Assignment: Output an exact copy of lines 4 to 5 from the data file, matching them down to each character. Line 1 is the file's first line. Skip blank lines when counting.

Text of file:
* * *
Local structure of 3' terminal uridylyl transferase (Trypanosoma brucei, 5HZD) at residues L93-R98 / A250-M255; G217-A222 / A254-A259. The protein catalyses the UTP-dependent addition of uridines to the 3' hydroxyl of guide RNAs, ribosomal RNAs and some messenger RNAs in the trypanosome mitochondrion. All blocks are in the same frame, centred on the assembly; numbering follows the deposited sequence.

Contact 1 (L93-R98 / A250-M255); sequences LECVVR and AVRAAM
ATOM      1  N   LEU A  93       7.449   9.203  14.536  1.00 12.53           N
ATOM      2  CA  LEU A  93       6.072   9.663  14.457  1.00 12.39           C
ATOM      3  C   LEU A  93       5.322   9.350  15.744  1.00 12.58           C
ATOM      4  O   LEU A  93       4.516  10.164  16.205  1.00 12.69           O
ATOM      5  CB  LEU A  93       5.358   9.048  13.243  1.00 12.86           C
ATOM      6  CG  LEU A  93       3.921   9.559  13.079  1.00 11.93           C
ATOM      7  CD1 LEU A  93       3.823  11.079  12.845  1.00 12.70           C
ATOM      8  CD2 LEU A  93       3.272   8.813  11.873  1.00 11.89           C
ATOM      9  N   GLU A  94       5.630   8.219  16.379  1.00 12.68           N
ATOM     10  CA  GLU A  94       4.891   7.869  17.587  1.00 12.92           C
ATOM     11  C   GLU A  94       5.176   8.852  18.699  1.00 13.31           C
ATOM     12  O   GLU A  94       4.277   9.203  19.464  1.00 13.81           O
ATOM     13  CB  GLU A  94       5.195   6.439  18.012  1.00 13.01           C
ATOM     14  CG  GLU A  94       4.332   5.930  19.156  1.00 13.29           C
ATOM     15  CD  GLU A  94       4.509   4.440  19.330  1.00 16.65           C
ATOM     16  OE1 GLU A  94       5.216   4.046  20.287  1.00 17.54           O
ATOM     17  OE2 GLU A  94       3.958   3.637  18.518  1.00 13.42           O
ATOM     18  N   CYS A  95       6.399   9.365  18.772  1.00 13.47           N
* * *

ATOM      2  CA  LEU A  93       6.072   9.663  14.457  1.00 12.39           C
ATOM      3  C   LEU A  93       5.322   9.350  15.744  1.00 12.58           C